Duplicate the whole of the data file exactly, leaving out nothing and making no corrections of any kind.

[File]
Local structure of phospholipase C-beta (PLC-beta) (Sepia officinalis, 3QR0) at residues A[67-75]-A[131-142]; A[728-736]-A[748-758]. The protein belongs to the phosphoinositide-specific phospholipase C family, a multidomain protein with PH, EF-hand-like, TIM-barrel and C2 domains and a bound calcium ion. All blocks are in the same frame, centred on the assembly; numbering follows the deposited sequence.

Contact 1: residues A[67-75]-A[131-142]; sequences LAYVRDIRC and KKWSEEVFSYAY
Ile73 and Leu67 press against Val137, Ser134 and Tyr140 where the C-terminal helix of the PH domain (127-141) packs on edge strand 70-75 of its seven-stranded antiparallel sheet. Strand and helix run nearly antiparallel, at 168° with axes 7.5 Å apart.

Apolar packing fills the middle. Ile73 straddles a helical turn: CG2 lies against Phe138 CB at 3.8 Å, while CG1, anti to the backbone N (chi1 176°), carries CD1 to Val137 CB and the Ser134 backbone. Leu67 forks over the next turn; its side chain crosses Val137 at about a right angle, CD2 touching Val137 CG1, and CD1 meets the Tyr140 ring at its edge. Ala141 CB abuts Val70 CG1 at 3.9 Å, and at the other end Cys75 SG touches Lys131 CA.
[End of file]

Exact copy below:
Local structure of phospholipase C-beta (PLC-beta) (Sepia officinalis, 3QR0) at residues A[67-75]-A[131-142]; A[728-736]-A[748-758]. The protein belongs to the phosphoinositide-specific phospholipase C family, a multidomain protein with PH, EF-hand-like, TIM-barrel and C2 domains and a bound calcium ion. All blocks are in the same frame, centred on the assembly; numbering follows the deposited sequence.

Contact 1: residues A[67-75]-A[131-142]; sequences LAYVRDIRC and KKWSEEVFSYAY
Ile73 and Leu67 press against Val137, Ser134 and Tyr140 where the C-terminal helix of the PH domain (127-141) packs on edge strand 70-75 of its seven-stranded antiparallel sheet. Strand and helix run nearly antiparallel, at 168° with axes 7.5 Å apart.

Apolar packing fills the middle. Ile73 straddles a helical turn: CG2 lies against Phe138 CB at 3.8 Å, while CG1, anti to the backbone N (chi1 176°), carries CD1 to Val137 CB and the Ser134 backbone. Leu67 forks over the next turn; its side chain crosses Val137 at about a right angle, CD2 touching Val137 CG1, and CD1 meets the Tyr140 ring at its edge. Ala141 CB abuts Val70 CG1 at 3.9 Å, and at the other end Cys75 SG touches Lys131 CA.